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Global talent migrants cut, skilled migrants up as calls grow for reform

More employer-sponsored migrants and those destined for regional areas will be brought into the country under the federal government’s skilled visa program amid calls for it to overhaul the system to deliver billions of extra dollars to the budget.

While boosting employer-linked visas, the overall number of skilled migrants will remain the same with the government cutting the number of people on its global talent and business investment schemes as businesses continue to raise concerns about a shortage of skilled workers.

Immigration Minister Alex Hawke has re-jigged the nation’s skilled migrant intake with more people to come in as employer-sponsored.Credit:Alex Ellinghausen

Employer sponsored visas will be lifted to 23,500 from 22,000, the regional visa will be expanded by 17 per cent to 13,150 positions while an extra thousand will be available through the skilled independent visa.

The number of business innovation visas almost doubled from 6862 in 2019-20 to 13,500 for this financial year. But it will be cut to 11,000 in 2021-22 and follows a review in recent months.

The global talent category, which had 15,000 places this year, will be sliced by more than a quarter to 11,000.

These changes to the various skilled visa programs are being made as the country faces its biggest net exodus of people since World War I. Net overseas migration is expected to be minus 96,600 this financial year with another 77,400 net departures in 2020-21.

A “normal” level of migration is not expected until 2024-25.

Immigration Minister Alex Hawke said he was able to vary the make-up of the skilled migration scheme to deal with economic issues.

“This flexibility allows recalibration of the composition of skilled visa places in response to health, border and economic conditions arising from the pandemic and it ensures Australia’s migration program supports our planning for the safe reopening of Australian borders to international travel,” he said.

But some believe there should be even more substantial changes to the skilled migrant intake.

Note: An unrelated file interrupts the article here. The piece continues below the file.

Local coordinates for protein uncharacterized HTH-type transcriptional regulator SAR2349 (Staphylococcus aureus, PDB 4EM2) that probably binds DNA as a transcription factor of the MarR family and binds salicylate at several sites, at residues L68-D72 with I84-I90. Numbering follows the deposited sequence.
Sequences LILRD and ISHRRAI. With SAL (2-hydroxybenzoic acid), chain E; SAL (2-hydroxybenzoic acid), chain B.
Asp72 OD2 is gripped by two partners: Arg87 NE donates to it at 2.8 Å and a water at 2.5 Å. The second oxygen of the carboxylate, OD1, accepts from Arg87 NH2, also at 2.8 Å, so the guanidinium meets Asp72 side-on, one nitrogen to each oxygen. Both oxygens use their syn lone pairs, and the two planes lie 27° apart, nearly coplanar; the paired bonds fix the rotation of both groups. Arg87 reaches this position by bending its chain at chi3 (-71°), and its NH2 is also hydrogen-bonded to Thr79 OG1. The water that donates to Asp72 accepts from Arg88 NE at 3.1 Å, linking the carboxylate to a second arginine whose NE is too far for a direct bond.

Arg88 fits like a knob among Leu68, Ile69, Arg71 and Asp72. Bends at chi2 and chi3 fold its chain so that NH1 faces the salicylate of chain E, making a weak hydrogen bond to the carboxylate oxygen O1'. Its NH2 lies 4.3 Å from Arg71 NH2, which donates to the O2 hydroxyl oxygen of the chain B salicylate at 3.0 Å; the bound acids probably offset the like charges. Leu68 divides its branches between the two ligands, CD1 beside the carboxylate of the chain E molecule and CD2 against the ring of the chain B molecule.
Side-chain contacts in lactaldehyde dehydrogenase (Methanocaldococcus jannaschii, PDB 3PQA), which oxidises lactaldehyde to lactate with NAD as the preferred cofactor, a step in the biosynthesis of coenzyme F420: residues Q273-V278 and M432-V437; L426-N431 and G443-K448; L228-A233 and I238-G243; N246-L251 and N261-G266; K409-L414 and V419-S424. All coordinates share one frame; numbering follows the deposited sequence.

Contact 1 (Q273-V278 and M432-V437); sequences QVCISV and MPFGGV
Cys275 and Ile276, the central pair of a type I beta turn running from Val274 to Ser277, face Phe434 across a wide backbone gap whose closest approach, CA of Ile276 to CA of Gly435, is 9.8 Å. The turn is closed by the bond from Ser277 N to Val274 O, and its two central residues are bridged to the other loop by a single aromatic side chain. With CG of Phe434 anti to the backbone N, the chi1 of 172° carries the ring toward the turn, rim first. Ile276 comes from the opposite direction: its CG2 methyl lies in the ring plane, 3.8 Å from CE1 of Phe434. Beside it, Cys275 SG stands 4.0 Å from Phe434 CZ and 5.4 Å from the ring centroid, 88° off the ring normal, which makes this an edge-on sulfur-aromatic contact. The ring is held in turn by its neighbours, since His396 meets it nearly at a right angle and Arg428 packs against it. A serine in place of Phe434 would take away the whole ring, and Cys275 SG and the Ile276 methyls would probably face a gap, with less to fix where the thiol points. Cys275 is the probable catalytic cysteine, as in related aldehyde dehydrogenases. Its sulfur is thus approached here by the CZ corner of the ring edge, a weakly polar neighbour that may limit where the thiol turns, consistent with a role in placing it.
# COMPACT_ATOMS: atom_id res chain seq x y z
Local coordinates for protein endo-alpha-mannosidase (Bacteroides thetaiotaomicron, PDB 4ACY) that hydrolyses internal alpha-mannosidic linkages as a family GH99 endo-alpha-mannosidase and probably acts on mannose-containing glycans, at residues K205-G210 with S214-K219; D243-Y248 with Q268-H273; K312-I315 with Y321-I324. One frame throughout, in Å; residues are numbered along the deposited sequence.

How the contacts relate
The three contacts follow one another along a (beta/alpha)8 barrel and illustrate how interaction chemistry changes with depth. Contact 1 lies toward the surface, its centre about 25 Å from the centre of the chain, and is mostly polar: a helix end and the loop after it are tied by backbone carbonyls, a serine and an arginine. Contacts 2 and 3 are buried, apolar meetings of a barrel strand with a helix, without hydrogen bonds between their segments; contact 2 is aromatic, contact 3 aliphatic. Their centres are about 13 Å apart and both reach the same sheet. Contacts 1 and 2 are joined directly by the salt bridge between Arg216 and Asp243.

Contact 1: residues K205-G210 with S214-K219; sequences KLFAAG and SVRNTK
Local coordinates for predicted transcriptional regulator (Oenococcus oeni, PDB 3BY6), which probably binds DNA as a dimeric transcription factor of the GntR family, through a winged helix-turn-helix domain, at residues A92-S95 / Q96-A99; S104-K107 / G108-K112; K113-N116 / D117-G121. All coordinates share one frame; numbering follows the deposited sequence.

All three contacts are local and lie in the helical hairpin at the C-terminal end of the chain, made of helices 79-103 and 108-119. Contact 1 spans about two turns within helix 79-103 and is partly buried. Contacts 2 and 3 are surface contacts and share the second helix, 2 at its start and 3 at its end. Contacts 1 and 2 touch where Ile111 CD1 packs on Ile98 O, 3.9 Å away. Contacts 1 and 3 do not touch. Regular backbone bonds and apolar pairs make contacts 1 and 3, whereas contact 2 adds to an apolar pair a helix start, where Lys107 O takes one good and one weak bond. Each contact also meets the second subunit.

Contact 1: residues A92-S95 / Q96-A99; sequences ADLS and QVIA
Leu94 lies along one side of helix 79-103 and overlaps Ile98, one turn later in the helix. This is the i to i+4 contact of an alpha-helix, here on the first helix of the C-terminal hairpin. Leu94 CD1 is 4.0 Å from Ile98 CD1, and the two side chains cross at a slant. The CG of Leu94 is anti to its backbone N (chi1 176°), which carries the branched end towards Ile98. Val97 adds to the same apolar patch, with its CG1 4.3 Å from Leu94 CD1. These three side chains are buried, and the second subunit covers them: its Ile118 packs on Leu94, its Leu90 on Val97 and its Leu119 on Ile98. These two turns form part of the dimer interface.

The independent Grattan Institute think tank released a report on Sunday night that showed a major overhaul to the skilled visa system would deliver financial benefits to the country and the federal budget.

It found recent changes to the skilled intake, especially around the business innovation visa, had reduced the number of other skilled migrants who would make a larger and longer-lasting contribution.

Lead report author Brendan Coates said people coming in on the business visa were more likely to be older, less well-educated and ultimately earned less than those coming in on other visas. More than 50 per cent of people on these visas had poor English skills compared to other migrants.

People brought in by employers were younger and earned more which ultimately meant they contributed more financially.

Mr Coates said axing the investor visa stream, and re-allocating those spaces to other skilled migrant visas, would deliver a $4.4 billion budget boost.

“One positive from the COVID catastrophe is the unique opportunity for Australia to reset and improve our skilled migrant intake,” he said.

“Our report shows how we can seize this moment to make Australia an even better place – for those of us who already live here and for those who aspire to come here.

“Skilled migrants tend to be younger, have more skills, and earn higher incomes than the typical Australian – so they generate a fiscal dividend for Australians because they pay more in taxes than they receive in public services and benefits over their lifetimes.”

The budget benefit would climb to at least $9 billion, according to Grattan, if the minimum wage threshold for employer-sponsored visas was lifted to $80,000 from $53,900.

Mr Coates said with a much higher minimum wage, the government could also axe its list of “skill shortage sectors” which itself funnelled many migrants into lower-paying jobs.

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